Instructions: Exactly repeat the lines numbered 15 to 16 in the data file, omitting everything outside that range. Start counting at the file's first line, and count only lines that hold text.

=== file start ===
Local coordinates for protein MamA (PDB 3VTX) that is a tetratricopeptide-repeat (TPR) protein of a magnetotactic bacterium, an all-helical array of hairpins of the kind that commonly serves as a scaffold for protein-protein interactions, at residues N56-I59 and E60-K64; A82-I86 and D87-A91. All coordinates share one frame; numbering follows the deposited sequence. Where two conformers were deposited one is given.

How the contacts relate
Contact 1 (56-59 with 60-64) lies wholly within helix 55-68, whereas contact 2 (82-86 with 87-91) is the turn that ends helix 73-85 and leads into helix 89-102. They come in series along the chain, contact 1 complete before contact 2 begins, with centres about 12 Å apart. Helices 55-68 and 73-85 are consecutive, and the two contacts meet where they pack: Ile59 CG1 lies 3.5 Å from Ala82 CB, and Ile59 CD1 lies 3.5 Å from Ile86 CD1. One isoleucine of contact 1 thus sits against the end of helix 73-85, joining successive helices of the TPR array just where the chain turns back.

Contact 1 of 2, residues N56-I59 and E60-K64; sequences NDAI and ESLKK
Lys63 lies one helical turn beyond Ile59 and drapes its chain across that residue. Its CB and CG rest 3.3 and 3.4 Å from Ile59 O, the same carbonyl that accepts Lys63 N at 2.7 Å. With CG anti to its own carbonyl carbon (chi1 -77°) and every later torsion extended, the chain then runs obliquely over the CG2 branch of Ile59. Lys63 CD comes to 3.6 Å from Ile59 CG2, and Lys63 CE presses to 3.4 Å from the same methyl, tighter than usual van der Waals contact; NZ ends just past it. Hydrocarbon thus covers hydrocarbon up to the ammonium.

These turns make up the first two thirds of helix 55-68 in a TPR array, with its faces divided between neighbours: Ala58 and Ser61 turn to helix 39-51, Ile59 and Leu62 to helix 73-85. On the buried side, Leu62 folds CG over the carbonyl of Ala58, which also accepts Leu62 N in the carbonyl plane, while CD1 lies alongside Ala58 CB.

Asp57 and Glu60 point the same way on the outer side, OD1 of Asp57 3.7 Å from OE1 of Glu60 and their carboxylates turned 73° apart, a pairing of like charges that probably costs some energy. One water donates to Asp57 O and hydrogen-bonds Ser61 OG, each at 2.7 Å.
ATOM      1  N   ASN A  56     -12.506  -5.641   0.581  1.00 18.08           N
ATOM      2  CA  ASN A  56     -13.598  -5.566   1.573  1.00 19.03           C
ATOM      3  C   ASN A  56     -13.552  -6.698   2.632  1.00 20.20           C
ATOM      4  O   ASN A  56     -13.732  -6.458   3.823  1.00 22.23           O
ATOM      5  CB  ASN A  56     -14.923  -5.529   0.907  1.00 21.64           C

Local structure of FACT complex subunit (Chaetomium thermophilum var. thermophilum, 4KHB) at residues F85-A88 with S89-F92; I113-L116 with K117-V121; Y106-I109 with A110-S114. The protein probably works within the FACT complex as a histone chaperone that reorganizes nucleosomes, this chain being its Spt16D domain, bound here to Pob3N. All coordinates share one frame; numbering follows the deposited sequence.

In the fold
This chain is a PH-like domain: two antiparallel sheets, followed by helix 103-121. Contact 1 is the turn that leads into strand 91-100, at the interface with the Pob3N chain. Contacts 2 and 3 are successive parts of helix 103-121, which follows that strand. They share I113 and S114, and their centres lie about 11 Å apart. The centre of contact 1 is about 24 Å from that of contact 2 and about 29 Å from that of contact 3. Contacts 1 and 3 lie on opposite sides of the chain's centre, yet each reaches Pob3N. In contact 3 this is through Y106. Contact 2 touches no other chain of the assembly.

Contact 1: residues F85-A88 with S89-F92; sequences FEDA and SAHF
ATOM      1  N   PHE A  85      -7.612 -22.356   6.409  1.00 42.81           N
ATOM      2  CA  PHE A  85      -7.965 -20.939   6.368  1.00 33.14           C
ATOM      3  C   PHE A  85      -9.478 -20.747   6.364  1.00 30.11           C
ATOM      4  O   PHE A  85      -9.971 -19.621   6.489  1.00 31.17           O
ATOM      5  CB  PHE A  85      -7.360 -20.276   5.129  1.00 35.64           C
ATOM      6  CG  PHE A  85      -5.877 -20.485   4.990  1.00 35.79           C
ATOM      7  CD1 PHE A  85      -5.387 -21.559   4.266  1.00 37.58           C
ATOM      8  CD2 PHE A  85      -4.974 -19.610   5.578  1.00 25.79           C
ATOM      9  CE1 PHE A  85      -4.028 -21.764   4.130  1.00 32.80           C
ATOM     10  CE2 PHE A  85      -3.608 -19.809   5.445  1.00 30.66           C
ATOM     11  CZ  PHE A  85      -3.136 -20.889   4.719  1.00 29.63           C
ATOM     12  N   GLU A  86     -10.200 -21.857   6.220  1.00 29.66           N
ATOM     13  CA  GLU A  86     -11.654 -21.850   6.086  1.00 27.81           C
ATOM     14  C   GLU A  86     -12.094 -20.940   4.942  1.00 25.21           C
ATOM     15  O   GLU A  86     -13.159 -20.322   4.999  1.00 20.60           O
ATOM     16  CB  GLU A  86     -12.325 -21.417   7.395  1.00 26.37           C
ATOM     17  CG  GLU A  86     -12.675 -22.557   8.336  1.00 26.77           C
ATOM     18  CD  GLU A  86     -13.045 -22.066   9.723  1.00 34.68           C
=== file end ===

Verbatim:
This chain is a PH-like domain: two antiparallel sheets, followed by helix 103-121. Contact 1 is the turn that leads into strand 91-100, at the interface with the Pob3N chain. Contacts 2 and 3 are successive parts of helix 103-121, which follows that strand. They share I113 and S114, and their centres lie about 11 Å apart. The centre of contact 1 is about 24 Å from that of contact 2 and about 29 Å from that of contact 3. Contacts 1 and 3 lie on opposite sides of the chain's centre, yet each reaches Pob3N. In contact 3 this is through Y106. Contact 2 touches no other chain of the assembly.

Contact 1: residues F85-A88 with S89-F92; sequences FEDA and SAHF